But also she was able to talk to me about it. And she gave me tremendous support, which I think is so important when you are diagnosed because the fear that sets in. I just visualised myself in a wheelchair, not in ten years time, perhaps in six months time. And I honestly thought my life had come to end. I really did. And I was very depressed about it.
So having the information easily accessible, it was so important to me, because I was just at a very low ebb. And the person that gave me the information, they were very positive, encouraging. And I was made to realise that it wasn’t the end of the world.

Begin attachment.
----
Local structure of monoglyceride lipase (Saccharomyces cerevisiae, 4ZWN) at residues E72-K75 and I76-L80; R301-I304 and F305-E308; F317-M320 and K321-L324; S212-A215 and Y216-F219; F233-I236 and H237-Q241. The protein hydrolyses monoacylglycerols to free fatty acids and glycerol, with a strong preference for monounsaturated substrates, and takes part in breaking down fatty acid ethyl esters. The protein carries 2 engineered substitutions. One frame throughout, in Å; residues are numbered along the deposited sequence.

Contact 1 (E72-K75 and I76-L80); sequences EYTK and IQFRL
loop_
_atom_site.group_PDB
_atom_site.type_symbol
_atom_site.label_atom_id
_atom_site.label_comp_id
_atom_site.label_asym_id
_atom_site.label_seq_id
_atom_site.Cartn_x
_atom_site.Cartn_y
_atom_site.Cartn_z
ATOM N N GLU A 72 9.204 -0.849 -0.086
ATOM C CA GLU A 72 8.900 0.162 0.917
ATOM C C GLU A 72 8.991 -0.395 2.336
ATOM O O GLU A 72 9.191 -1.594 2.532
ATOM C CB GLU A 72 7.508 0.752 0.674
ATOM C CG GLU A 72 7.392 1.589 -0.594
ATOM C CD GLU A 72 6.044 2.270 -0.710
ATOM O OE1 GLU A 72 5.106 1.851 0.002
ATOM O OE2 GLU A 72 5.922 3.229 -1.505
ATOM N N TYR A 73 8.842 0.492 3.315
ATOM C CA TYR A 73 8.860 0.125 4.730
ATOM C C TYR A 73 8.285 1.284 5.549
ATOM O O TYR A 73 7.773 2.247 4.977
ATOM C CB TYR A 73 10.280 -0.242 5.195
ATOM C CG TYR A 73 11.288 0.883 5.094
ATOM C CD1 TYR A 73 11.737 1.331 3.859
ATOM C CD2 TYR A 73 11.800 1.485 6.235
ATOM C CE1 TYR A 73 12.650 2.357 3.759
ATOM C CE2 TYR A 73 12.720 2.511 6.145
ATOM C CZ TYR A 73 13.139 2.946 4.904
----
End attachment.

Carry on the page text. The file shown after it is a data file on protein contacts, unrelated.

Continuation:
So having got the information obviously then I read up about it. I think it’s like any condition you always know more about it if you have the condition. Not always, but generally because you make it your business to find out, more about that condition. Yeah.
Carol's doctor made her aware that thyroxine; the medication used to treat her thyroid problem is not good for her bones. But she feels much better on it.
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Are you having treatment for that?
I am. I’m on 25 microgram, which is a very low dose a day of thyroxine. The reason… to begin with the, the doctor didn’t want prescribe it. She said it’s bad for your bones. But because I was so depressed with the double fracture, the osteoporosis, the under active thyroid and my hair was falling out, she said, “Well can’t have you getting so upset.” So she agreed to give me this 25 microgram of thyroxine. And I feel a lot better. I don’t feel so tired.